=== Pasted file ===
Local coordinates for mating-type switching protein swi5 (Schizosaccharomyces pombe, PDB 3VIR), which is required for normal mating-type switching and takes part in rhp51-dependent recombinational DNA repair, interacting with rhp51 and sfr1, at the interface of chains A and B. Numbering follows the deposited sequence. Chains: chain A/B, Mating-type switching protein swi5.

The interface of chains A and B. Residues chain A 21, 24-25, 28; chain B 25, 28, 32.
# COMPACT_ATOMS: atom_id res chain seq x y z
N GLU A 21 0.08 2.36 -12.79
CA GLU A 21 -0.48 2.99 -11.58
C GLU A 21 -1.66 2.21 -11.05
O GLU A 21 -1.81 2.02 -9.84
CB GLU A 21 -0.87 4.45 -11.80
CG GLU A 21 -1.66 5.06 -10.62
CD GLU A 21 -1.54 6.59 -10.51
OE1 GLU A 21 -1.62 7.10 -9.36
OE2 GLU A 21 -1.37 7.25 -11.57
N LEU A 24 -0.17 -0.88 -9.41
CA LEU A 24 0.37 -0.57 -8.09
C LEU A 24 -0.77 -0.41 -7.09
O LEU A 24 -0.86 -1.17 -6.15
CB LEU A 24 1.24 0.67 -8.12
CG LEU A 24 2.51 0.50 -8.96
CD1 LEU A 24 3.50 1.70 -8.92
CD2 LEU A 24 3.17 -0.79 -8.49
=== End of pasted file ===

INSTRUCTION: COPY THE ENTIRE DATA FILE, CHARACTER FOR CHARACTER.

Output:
Local coordinates for mating-type switching protein swi5 (Schizosaccharomyces pombe, PDB 3VIR), which is required for normal mating-type switching and takes part in rhp51-dependent recombinational DNA repair, interacting with rhp51 and sfr1, at the interface of chains A and B. Numbering follows the deposited sequence. Chains: chain A/B, Mating-type switching protein swi5.

The interface of chains A and B. Residues chain A 21, 24-25, 28; chain B 25, 28, 32.
# COMPACT_ATOMS: atom_id res chain seq x y z
N GLU A 21 0.08 2.36 -12.79
CA GLU A 21 -0.48 2.99 -11.58
C GLU A 21 -1.66 2.21 -11.05
O GLU A 21 -1.81 2.02 -9.84
CB GLU A 21 -0.87 4.45 -11.80
CG GLU A 21 -1.66 5.06 -10.62
CD GLU A 21 -1.54 6.59 -10.51
OE1 GLU A 21 -1.62 7.10 -9.36
OE2 GLU A 21 -1.37 7.25 -11.57
N LEU A 24 -0.17 -0.88 -9.41
CA LEU A 24 0.37 -0.57 -8.09
C LEU A 24 -0.77 -0.41 -7.09
O LEU A 24 -0.86 -1.17 -6.15
CB LEU A 24 1.24 0.67 -8.12
CG LEU A 24 2.51 0.50 -8.96
CD1 LEU A 24 3.50 1.70 -8.92
CD2 LEU A 24 3.17 -0.79 -8.49